TROY, N.Y. — The No. 11 Michigan hockey team has played just four games this season, but its 2015 campaign already looks much different than the last.
Last year, the Wolverines opened the season with a loss to Ferris State before falling to 2-5 over the following six games. This year, Michigan stands at 3-0-1 after leaving upstate New York with a tie and win over No. 18 Union and Rensselaer, respectively.
But despite the contrasting starts, one thing has followed the Wolverines from 2014: defensive inconsistency.
This weekend, the defensive unit showed it’s more than capable of excellence, but only on occasion. The talent is there, it’s just a matter of bringing it out on a game-to-game basis.
To start, sophomore defenseman Zach Werenski has been as good as advertised, and junior Michael Downing has complemented him well on the first line.
Junior Nolan De Jong has improved drastically after an impressive offseason that earned acknowledgment from the coaching staff.
Freshmen Nick Boka and Joseph Cecconi have quickly adapted to the collegiate level, earning significant minutes through the first four games.
To round out the regulars, sophomore Cutler Martin has been a physical presence on the ice.
But in its two-game road trip this weekend, Michigan’s defense looked like two completely different teams.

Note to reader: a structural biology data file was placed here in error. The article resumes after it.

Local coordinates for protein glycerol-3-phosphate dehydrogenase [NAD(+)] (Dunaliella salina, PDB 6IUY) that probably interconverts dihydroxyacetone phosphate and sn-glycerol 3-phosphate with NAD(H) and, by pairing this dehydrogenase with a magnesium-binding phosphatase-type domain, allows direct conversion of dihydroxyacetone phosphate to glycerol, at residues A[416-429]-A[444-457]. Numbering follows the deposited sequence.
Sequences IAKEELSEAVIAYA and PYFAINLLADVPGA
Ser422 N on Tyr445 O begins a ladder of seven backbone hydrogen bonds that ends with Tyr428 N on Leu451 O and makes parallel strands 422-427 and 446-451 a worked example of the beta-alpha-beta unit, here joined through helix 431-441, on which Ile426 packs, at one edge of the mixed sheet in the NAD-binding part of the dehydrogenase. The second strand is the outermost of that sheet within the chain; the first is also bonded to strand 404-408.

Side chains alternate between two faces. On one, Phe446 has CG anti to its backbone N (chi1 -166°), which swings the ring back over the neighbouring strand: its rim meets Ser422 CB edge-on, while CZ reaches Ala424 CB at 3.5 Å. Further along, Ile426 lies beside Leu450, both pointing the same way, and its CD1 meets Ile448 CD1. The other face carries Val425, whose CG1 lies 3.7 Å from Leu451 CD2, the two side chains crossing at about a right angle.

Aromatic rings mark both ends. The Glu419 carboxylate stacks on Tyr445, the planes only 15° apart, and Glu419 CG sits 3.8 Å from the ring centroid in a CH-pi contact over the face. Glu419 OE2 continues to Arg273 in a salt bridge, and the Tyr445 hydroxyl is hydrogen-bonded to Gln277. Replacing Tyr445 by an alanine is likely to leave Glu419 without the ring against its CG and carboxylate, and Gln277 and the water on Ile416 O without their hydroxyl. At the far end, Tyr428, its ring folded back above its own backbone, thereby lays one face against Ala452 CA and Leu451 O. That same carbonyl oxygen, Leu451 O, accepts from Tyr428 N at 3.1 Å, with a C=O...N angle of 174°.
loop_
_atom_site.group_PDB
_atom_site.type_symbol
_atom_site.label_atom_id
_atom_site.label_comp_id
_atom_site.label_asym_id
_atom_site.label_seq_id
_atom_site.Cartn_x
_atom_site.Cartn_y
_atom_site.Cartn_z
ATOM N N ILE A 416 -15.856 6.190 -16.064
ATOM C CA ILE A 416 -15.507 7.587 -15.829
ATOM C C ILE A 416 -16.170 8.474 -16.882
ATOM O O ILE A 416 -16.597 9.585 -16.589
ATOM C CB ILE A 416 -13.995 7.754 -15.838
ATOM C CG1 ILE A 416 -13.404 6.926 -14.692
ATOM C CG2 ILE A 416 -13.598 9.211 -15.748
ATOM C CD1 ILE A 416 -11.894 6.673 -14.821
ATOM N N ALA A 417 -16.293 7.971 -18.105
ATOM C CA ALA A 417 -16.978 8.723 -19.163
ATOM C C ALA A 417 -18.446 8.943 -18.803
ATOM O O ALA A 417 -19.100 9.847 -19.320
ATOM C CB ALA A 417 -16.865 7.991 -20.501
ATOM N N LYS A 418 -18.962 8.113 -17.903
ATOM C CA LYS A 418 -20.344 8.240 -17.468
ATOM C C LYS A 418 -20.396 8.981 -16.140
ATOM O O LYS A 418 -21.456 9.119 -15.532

The Wolverines allowed Union to pile on five goals on 33 shots Friday, and would have suffered an upset if it weren’t for late heroics from junior center JT Compher and senior forward Justin Selman.
Michigan struggled to clear the puck out of the defensive zone and committed careless turnovers that turned into dangerous opportunities for the Dutchmen.
“Part of it is we had some bad shifts where we didn’t get the puck out of our zone and we tried to beat guys one on one,” said Michigan coach Red Berenson. “We got a lot of little hockey plays that we’ll talk about that we can do better. There were shifts where it was like (Union) had a power play, and we couldn’t get out of the zone.
“So that’s where we were tired and we just couldn’t get off to change. It was a little bit of a test for our team, and we got away with it.”
Yet the next day, the Wolverine blueliners held RPI to just two goals on 21 shots — making their defensive performance on Friday appear to be an anomaly. They tallied 18 blocked shots, cleared the puck more effectively, ramped up the physicality and limited the same turnovers that plagued them against Union.
Friday night’s foe was the stronger one. RPI is unranked, while Union is the 18th-ranked team in the nation. After the Engineers beat then-No. 1 Boston College on Oct. 11, though, there was no question that RPI had talent — regardless of ranking — that needed to be contained. That makes Michigan’s defensive inconsistency even more puzzling.
“Our team defense was better, (we had) more backcheck, more shutdown and more playing the way we can play,” said freshman forward Brendan Warren. “We kept pucks out of the net, and that let us play more offense.”
Michigan didn’t pay for its costly mistakes this time around, but without consistent defensive play, the Wolverines might not be so fortunate next time.